Hi. I read your post a couple months ago and am just getting around to responding. Sorry so slow. I have two kids adopted from Russia 9 years ago - DS is 18 now and DD is 15. DS is sweet and easy. DD is full of intensity and has reactive attachment disorder. How could anyone find so many unique ways to be annoyingly defiant? We had some very, very hard years but I can say that the last year has seen much, much improvement. When everyone else is telling me their teen daughters got so hard to live with, I can think that mine is getting better. I think she is getting old enough to process some of her reactions and choose a different course instead of just having the old, instinctive "I don't trust you. You don't love me" response. These RAD kids feel the urge to be in control in so many ways. She loved to boss her older brothers around, and me! And she still wants to be served, waited on. Can you bring me a drink Mom? Can you fix me a snack Mom? No dear, you need to do those things for yourself. Then I get the glare - but not nearly so much as before.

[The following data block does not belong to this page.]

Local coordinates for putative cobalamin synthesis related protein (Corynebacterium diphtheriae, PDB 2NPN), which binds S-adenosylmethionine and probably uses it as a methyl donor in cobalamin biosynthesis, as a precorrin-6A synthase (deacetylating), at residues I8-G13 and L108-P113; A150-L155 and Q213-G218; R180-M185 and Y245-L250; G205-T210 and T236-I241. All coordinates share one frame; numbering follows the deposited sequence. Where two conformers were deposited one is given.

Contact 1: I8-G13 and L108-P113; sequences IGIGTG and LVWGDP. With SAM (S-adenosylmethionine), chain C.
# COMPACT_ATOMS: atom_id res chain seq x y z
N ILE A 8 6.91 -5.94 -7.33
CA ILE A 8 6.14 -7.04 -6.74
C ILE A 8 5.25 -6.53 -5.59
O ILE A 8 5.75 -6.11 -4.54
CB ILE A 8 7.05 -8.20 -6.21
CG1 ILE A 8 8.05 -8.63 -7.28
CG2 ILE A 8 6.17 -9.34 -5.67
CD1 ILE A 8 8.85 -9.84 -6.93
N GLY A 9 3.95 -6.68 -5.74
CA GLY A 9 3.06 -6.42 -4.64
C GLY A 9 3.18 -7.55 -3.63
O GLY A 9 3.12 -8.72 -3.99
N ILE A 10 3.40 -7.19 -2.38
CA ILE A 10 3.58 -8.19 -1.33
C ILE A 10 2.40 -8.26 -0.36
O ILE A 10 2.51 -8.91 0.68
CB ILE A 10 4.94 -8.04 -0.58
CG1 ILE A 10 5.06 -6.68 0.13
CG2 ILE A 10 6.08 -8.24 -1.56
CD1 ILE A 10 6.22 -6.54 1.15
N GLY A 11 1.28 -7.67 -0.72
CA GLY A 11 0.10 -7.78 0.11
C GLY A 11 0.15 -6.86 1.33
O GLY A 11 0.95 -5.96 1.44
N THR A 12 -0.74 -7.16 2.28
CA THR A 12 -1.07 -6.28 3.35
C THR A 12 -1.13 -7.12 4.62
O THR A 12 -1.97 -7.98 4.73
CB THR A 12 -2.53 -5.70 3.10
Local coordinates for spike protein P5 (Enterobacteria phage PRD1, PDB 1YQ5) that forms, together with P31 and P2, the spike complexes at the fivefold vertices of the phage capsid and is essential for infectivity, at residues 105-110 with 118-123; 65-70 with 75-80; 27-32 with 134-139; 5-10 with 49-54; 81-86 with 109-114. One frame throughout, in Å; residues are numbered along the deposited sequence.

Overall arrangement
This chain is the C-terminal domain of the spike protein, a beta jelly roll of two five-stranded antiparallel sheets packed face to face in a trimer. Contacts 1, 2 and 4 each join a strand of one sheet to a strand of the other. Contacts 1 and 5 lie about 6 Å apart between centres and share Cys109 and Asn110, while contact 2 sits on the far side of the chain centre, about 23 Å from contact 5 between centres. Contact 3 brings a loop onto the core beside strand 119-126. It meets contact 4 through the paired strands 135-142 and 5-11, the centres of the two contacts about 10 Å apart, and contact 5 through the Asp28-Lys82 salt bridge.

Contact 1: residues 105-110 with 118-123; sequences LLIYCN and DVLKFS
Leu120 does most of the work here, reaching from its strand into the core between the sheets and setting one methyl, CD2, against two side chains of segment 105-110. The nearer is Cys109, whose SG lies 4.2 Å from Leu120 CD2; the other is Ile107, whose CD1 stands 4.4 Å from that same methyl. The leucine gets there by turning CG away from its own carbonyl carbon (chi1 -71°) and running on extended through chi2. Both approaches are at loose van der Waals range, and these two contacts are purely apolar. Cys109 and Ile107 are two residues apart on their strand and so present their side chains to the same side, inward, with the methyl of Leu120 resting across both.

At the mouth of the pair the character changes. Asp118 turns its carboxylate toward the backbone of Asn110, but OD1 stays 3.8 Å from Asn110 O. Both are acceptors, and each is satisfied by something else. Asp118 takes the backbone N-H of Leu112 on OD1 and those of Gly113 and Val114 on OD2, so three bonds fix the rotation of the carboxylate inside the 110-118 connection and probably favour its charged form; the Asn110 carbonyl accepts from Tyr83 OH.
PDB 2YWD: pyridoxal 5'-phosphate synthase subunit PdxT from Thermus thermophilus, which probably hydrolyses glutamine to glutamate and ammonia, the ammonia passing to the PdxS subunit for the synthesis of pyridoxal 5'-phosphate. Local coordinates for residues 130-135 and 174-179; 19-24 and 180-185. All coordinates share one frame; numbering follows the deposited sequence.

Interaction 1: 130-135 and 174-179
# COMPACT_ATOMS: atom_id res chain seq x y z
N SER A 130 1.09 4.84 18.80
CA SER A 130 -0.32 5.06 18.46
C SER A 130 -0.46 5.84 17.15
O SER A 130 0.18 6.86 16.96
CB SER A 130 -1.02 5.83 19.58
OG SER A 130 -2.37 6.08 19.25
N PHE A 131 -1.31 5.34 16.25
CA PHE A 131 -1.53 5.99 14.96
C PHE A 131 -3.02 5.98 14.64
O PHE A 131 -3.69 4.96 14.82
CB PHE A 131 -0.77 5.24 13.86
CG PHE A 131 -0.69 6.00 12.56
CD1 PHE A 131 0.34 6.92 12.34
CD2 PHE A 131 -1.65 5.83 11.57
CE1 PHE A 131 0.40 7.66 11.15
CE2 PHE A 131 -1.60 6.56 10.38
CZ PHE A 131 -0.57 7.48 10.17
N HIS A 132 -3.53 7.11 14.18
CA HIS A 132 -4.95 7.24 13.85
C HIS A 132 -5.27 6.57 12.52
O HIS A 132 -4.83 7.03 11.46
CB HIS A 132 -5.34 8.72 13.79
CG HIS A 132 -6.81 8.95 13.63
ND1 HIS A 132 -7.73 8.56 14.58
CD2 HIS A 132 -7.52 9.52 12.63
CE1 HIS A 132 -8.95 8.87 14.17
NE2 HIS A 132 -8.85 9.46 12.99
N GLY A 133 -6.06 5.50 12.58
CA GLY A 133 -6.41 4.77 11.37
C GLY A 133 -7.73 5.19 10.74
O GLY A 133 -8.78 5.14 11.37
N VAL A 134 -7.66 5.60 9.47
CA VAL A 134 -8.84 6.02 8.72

Today I listened to Gary Chapman about the five love languages - her need is for is gifts. That spells love to her. I've decided to try harder to bring home gifts to her more often - just little things like a pack of gum or can of iced tea. That seems to make a difference for her - a very physical, tangible reminder that she is loved.
current weight: 183.5
Fitness Minutes: (12,042) Posts: 264 7/9/11 7:16 P
We sometimes struggle with attachment issues, though with teens, it is hard to tease out what is usual attitude and what is attachment problems. One of my biggest frustrations is having to remind my girls that I am the mom. I make decisions, I parent their brother, I co-manage this household with my husband, not with them! Does anyone else struggle with these things?
SparkPeople, SparkCoach, SparkPages, SparkPoints, SparkDiet, SparkAmerica, SparkRecipes, DailySpark, and other marks are trademarks of SparkPeople, Inc. All Rights Reserved. No portion of this website can be used without the permission of SparkPeople or its authorized affiliates.
SPARKPEOPLE is a registered trademark of SparkPeople, Inc. in the United States, European Union, Canada, and Australia. All rights reserved.